Monday, November 7, 2016

Session 15 (Personal Narrative)

Ending Stories in Meaningful Ways

"There is no right or wrong approach to crafting a story's ending, but a good story needs and deserves a good ending" Lucy Calkins

Good endings provoke strong emotional responses, sometimes causing readers to cheer, sometimes causing readers to sob.

Good endings are the ones that inspire readers to think and feel and live a little differently.

Writers use ending to resolve problems, but endings also tie back to the big meaning of the story and leave readers with a final message.

"As I've been thinking about what my story is really about, I've realized that we must talk about how author's resolve their stories."

"Endings are about tying up and completing your story, but strong ending also have the power to make your reader understand your story's big meaning in deeper, more complicated ways.  Your ending are the last words you leave with your reader.  They must resonate and bring your whole message to light."

*Reread the ending of a known book*

"Today I want to teach you that you can write an ending that leaves your reader with profound understandings. Writers think back to what they tried hardest to express through their stories and ask, 'What do I want my readers to truly understand about my journey, as a character in this story?'  Then they write an ending that reveals this to the reader."

Writers, ask themselves this important question:

"What is my story really about? 

Let me show you what I mean:

Remember Lucy Calkins' story about ruining her dad's garden?

...I squeezed the crushed purple petals in my hand, afraid to watch his friendly greeting dissolve into anger and disappointment.  “And why shouldn’t it?” I chastised myself, “He trusted you to be in charge, and look what you did.”  A few feet from me, Dad stopped suddenly.  As he put the crate of new plants down heavily, his eyes traveled over the ruined flower bed and then stopped on me.  I was expecting to see fury etched into his face, but instead it was a look of bewilderment and even worse, hurt.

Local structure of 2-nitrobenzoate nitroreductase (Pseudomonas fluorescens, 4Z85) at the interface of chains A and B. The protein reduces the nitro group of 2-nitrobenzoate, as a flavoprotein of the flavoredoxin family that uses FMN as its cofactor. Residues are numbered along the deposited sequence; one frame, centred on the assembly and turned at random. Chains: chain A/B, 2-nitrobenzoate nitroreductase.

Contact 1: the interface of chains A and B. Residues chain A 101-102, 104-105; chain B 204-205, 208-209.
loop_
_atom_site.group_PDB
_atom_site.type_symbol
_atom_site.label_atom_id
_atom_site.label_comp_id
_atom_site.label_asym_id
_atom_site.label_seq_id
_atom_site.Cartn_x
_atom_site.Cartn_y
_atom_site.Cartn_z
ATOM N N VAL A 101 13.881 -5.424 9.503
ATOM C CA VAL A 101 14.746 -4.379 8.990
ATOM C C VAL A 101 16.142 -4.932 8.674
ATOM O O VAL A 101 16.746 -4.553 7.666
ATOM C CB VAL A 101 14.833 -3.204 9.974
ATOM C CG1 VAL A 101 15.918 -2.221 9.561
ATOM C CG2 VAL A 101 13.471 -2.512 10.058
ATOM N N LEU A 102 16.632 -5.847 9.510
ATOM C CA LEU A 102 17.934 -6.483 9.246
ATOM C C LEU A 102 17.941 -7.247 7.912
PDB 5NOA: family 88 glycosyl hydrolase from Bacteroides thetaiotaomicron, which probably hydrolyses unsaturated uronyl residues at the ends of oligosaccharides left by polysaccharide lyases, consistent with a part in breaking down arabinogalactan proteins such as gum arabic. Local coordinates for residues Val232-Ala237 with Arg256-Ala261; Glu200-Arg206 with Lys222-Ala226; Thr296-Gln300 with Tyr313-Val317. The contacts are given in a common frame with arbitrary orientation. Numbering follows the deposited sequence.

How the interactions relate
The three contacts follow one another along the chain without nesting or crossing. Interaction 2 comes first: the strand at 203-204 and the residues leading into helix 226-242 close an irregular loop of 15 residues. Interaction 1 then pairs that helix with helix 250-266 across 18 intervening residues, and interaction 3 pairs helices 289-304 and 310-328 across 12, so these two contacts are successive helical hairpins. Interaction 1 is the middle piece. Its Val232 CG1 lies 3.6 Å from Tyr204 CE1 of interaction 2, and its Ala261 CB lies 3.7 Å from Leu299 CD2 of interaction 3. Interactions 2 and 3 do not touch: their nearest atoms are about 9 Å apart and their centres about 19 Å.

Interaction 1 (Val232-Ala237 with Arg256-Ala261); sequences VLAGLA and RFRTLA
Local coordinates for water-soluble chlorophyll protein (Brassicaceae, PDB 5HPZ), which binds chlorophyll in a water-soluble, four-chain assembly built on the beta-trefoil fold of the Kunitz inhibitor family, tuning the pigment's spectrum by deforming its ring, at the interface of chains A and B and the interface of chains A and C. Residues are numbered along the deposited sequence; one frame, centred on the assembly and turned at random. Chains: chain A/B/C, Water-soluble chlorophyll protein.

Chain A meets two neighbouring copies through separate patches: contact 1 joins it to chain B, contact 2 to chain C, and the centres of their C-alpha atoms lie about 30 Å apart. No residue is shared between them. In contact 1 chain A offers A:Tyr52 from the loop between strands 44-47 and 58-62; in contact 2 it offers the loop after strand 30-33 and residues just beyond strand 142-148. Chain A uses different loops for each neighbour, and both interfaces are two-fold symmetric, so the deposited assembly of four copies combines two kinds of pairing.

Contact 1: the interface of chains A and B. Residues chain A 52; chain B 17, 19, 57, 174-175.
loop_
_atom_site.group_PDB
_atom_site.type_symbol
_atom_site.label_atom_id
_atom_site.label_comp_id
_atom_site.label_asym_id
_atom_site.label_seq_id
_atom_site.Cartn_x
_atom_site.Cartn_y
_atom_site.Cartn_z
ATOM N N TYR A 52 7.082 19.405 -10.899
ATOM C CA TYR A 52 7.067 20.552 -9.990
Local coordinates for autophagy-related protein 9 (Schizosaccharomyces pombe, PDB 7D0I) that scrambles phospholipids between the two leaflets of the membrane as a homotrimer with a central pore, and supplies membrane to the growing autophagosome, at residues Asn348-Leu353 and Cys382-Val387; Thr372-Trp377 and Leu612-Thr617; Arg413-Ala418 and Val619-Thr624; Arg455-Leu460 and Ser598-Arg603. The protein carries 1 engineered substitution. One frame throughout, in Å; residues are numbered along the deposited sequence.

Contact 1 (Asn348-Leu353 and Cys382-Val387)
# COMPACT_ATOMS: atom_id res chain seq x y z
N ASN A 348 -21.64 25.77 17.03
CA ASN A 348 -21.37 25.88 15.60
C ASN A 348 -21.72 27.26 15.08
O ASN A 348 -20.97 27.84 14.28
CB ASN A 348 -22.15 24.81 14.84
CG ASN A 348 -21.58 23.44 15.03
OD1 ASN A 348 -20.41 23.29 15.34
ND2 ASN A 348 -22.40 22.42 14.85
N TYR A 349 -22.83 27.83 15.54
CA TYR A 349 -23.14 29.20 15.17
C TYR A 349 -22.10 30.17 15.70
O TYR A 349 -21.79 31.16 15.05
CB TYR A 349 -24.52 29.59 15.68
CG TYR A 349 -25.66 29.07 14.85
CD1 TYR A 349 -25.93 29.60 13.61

“Dad…” my voice broke as I tried to apologize, “I’m sorry.  I’ll fix it, I promise.”  Dad swallowed and nodded.  I could tell he was having trouble finding his words.  He nodded again, still silent, and pulled me into his arms. 

Revised Ending:

“Dad…” my voice broke as I tried to apologize, “I’m sorry.  I’ll fix it, I promise.”
(This shows actions and words)

Dad swallowed and nodded.  Then he looked away from the wrecked garden and fixed his eyes on my teary face.  Placing his strong hand on my heaving shoulders, he said gently but firmly, “You made a huge mess, you really did—these flowers are ruined.”                                                                                               
(This shows more what dad does and how he feels)

A wave of shame rolled through me, and I looked down.  Dad was quiet for a moment before he pulled me into his arms and murmured into the top of my head.  “But you’ll help me.  We will fix it, we’ll make it nice again.”
(This ending shows how even when dad is disappointed – he doesn’t push away – he is still there for her—which is what her story is really about)

Active Engagement:
"I want you to try now.  Take out your drafts and start by reminding yourself what your story is really, really about.  As a character in your narrative, what were you wanting or struggling with?  When you're ready, turn and talk to your partner about how you might revise your ending to bring forth what your story is truly about."

Add 'Craft an ending that delivers a powerful message' to the Anchor Chart: How to write powerful personal narratives.

Take the very last lines of your story and prepare to read just the last bit to the group.
Sit in a circle and share without stopping so that we will create our own class poem of sorts with all our powerful endings combined into one.

"Did you feel how powerful those lines from your endings are?  I am proud! You should be too!"


  • Continue to revise your ending by creating different versions of your ending, much like you did for your lead
  • Revisit your lead and see if that needs any revision.  Does it set readers up to understand what is going to be most important in your story? Does it grab your readers' attention and begin right at the start of the action?

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